- 20. 20 SHAILESH KUMAR This gives us cos θy = | y1 , y2 | y1 2 y2 2 . = N M | x1 , x2 | N M x1 2 x2 2 = cos θx. This result is summarized in following theorem. Theorem 35 Let Φ be a unit norm tight frame. Then the principal angle between the one dimensional subspaces spanned by two vectors x1 and x2 in FM is same as the principal angle between the one dimensional subspaces spanned by the vectors y1 = ΦH x1 and y2 = ΦH x2 in FN . 6.3. Optimal Grassmannian Frame. Recall that an optimal Grassmannian frame is an equiangular tight frame (with unit norm columns). The correlation between any two vectors of the frame is given by µ = N−M M(N−1) . Let ΦN M be an optimal Grassmannian frame. It is obvious that the angle between any two one dimensional subspaces spanned the vectors in ΦN M is given by cos θ1 = N−M M(N−1) . Following discussion focuses on subspace angles between independent subspaces created by choosing atoms from ΦN M . Let us consider two subspaces as U = span{φk, φl} and V = span{φm} where k, l, m are diﬀerent. If U and V are dependent (happens when φm ∈ U), then the smallest principal angle is 0◦ . Let us now assume that U and V are independent. What is the smallest principal angle between U and V? We restrict the following discussion to real optimal Grass- mannian frames. We have qk, ql = ±µ. If qk, ql = −µ, then lets just replace ql by −ql to ensure that qk, ql = µ. This change doesn’t impact U. Also see theorem 21. Similarly, let’s change qm by −qm if necessary to ensure that qk, qm = µ. Consider two vectors qa = qk + ql and qb = qk − ql. We have qk ± ql 2 2 = qk 2 2 + ql 2 2 ± 2 qk, ql = 2(1 ± µ). Let qa and qb be obtained by normalizing qa and qb respectively. If ql, qm = µ, then qa, qm = 2µ and qb, qm = 0. We have qa, qm = 2 1 + µ µ. On the other hand if ql, qm = −µ, then qa, qm = 0 and qb, qm = 2µ. We have qb, qm = 2 1 − µ µ. In both cases, we have found a vector in U whose inner product with qm is larger than µ. If µ 1, then in both cases, the inner product is approximated by √ 2µ. This result is summarized in following theorem.
- 21. ETF 21 Theorem 36 Let ΦN M be a real optimal Grassmannian frame with coherence µ where µ 1. Let us consider two subspaces as U = span{φk, φl} and V = span{φm} where k, l, m are diﬀerent. Further, assume that U and V V V are independent. Then the smallest principal angle between U and V V V is approximated by cos θ1 ≈ √ 2µ. The question now is, can we generalize this result for more vectors in the subspaces U and V? Appendix A. Linear Algebra Some results from linear algebra are collected here for reference. Theorem 37 Let Hn be an n × n matrix with 1 on the main diagonal and p elsewhere. Let Cn be a matrix identical to Hn except that its (1, 1)-th element equals p. Then det(Hn) = (1 + (n − 1)p)(1 − p)n−1 (A.1) and det(Cn) = p(1 − p)n−1 . (A.2) References [1] John J Benedetto and Joseph D Kolesar. Geometric properties of grassmannian frames for and. EURASIP Journal on Advances in Signal Processing, 2006(1): 049850, 2006. [2] ke Bj¨orck and Gene H Golub. Numerical methods for computing angles between linear subspaces. Mathematics of computation, 27(123):579–594, 1973. [3] Stephane Mallat. A wavelet tour of signal processing: the sparse way. Access Online via Elsevier, 2008. [4] Thomas Strohmer and Robert W Heath. Grassmannian frames with appli- cations to coding and communication. Applied and computational harmonic analysis, 14(3):257–275, 2003.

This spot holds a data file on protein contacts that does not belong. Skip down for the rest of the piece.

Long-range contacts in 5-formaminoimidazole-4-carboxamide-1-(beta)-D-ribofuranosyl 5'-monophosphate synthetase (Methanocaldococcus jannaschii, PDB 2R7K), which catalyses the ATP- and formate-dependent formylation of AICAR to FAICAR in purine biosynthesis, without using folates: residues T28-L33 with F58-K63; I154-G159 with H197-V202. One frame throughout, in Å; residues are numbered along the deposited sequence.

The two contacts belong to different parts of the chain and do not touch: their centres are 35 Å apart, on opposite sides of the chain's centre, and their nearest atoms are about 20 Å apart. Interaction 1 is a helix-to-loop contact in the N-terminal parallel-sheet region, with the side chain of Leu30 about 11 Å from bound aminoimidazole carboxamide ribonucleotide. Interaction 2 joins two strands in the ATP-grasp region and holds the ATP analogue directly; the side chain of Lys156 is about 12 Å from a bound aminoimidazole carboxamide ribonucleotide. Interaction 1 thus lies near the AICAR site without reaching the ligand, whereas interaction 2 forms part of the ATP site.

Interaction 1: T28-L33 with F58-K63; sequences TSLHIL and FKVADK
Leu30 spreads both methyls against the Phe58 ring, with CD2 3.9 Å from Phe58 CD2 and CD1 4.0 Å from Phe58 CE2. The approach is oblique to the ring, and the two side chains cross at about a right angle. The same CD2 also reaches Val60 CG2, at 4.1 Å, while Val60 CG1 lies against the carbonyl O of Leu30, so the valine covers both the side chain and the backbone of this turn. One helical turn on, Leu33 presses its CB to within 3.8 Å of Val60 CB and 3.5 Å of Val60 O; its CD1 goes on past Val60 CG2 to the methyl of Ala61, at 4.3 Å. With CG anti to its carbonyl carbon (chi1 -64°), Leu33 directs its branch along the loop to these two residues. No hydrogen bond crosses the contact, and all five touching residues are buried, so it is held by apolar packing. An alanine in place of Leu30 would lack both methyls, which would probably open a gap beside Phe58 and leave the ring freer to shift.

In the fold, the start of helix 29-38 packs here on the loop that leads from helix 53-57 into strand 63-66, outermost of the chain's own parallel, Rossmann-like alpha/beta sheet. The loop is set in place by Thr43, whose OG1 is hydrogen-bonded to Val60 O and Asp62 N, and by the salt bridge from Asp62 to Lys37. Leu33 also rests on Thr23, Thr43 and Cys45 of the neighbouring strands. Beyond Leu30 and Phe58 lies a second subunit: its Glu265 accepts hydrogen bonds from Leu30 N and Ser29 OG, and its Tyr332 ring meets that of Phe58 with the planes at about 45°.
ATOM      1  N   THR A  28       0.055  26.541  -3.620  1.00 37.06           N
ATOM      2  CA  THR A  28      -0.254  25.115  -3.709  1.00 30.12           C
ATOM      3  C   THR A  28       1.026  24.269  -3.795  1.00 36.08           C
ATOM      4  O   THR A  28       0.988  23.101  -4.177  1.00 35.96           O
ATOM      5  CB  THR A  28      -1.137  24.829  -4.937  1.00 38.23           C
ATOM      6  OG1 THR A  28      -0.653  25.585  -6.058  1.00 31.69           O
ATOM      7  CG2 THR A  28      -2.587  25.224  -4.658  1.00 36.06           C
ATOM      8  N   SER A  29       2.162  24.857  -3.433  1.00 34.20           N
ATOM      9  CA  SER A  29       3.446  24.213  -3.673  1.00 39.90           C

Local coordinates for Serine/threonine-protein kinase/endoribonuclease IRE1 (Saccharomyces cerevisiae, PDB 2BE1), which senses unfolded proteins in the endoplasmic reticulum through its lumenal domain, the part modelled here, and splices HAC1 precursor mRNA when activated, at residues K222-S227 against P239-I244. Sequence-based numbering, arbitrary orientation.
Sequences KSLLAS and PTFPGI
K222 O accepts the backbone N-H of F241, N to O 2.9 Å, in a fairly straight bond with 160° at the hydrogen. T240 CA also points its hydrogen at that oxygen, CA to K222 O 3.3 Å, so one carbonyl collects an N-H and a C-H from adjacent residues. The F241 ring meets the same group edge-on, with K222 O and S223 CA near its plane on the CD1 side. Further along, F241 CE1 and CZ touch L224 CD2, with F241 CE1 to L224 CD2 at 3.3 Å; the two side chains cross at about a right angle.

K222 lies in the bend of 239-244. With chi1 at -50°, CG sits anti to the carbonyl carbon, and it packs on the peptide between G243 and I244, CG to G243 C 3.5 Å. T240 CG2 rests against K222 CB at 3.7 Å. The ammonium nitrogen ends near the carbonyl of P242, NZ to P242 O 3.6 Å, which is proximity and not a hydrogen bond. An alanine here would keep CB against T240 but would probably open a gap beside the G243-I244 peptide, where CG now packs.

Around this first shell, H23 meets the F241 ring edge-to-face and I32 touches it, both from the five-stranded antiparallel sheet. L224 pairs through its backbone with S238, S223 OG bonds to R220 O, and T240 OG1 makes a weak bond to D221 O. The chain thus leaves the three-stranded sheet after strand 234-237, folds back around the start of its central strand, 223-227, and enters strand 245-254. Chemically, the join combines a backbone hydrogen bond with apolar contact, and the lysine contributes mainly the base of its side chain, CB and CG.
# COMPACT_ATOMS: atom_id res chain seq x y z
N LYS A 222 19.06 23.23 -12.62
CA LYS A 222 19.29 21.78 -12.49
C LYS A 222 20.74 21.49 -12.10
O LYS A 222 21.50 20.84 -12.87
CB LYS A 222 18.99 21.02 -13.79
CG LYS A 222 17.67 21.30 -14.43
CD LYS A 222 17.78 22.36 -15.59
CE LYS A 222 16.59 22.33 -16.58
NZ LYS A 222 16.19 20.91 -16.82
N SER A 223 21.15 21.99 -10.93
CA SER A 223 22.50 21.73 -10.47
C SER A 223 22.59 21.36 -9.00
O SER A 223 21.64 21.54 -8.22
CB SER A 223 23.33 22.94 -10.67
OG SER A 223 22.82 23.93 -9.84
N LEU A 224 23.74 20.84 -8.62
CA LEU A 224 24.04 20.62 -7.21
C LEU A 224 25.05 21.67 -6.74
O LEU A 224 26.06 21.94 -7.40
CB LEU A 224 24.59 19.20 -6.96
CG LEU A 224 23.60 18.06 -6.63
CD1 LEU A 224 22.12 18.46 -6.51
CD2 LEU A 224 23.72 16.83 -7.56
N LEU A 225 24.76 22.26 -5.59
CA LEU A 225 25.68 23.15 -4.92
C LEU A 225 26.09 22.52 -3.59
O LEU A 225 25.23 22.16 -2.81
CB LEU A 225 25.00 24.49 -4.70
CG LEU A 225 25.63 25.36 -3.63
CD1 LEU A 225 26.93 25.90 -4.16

- 22. Index Coherence, 9 Dictionary, 4 Dual frame, 7 Equiangular tight frame, 9 Frame, 2 Frame analysis operator, 2 Frame coeﬃcients, 2 Frame operator, 2 Frame redundancy, 4 Frame synthesis operator, 2 Full spark frame, 17 Gram matrix, 3 Grammian, 3 Grassmannian frame, 9 Maximum correlation, 9 Minimum correlation, 10 Principal angle, 18 Principal vector, 18 Redundancy, 4 Riesz basis, 4 Smallest principal angle, 18 Spark, 10 Tight frame, 8 Unit norm frame, 4 Unit norm tight frame, 8 22